What Matters To You 2019


Blog 1
Blog 2
Blog 3
Blog 4

Blog 1 - What Matters to You Matters to Me

Maureen Bisognano
Every year on June 6th I celebrate “What Matters to You?” day with people from around the world. It’s not that we don’t ask, listen and act every day, but the coming together of our commitment to flip from caring for to caring with really matters to me. And on this day, we celebrate the daily changes, large and small, that are making a cultural difference in health care.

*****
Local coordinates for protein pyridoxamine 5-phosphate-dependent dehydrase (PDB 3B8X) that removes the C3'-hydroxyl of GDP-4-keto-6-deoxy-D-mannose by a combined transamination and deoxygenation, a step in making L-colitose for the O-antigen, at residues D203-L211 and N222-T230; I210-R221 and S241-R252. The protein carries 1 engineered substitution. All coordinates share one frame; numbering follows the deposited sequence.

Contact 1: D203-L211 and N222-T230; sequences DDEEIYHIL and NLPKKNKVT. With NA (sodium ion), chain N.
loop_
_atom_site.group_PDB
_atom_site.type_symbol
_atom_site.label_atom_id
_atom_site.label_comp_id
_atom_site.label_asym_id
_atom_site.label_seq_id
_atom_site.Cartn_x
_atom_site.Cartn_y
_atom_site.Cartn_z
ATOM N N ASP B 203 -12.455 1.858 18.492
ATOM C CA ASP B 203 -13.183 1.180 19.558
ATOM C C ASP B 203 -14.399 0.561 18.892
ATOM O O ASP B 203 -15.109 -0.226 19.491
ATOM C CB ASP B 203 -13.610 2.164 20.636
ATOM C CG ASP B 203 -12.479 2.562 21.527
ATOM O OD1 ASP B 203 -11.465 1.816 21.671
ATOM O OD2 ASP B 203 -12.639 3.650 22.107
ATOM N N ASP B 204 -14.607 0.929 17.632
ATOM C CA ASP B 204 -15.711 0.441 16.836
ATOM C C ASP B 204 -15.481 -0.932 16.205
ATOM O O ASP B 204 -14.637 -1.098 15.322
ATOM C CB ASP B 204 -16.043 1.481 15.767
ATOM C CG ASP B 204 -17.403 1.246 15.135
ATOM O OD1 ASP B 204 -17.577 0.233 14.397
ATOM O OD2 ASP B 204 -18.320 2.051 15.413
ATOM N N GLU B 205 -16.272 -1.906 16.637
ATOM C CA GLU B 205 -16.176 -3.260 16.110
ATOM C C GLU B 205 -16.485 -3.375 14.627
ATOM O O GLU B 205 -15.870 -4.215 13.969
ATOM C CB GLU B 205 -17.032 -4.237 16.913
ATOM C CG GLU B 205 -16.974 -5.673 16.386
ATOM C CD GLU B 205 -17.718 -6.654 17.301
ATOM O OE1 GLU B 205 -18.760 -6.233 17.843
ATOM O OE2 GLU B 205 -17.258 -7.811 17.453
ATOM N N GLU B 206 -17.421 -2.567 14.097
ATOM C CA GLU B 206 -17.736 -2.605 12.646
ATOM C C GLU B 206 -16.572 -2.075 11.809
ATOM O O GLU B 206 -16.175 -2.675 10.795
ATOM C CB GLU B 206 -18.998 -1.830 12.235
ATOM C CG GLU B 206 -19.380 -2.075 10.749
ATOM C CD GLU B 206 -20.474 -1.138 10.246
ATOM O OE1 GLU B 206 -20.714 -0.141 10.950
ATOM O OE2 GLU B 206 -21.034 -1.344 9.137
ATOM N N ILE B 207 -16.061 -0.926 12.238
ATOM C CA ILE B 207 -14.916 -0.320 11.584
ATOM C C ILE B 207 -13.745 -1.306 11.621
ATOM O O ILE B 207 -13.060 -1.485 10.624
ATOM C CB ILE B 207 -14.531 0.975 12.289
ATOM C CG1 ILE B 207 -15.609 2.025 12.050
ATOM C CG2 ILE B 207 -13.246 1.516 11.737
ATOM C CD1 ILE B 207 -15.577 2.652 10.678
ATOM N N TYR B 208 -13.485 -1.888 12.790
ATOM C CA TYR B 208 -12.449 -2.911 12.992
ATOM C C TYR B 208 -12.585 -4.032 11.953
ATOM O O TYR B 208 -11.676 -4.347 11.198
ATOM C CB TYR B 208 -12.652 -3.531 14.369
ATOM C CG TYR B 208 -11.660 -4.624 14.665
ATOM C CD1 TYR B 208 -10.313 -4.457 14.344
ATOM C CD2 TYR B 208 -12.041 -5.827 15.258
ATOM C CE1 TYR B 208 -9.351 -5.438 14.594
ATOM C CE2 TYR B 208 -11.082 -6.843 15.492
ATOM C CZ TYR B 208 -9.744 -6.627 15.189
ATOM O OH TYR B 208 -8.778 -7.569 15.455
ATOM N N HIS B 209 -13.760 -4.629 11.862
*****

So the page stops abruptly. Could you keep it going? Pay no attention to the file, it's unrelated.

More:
I’m the oldest of nine children, a big loving Irish family. My brother, Johnny was diagnosed with Hodgkin’s Disease in his late teens and his health failed over the next years. I remember the day that what mattered to him changed our lives. He was hospitalized, and the physicians came in to make rounds. They spoke of new tests, more chemo, a longer stay and more. After the physicians left, one doctor came back into Johnny’s room, and he asked my brother “Johnny, what do you want?” My brother said, “I want to go home.” The physician took my jacket off me and put it over Johnny’s frail 85-pound shoulders and he picked him up and carried him to my car, breaking every rule to do what mattered most. I had learned the power of asking what matters in this poignant moment, and when we got home, I asked Johnny “what do you want?” He said, “I want to be 21.” The next few weeks at home were magic. Johnny turned 21 on November 25th and he died on December 1st, but those weeks will be treasured always. His friends came to share memories and we all let Johnny know what he meant to us.  We laughed and cried with him, and he was so grateful to be at home with us. The physician who came back and asked the question is my hero. He gave my brother a good death and he gave the time to love Johnny as we wanted to. He changed my thinking and my career.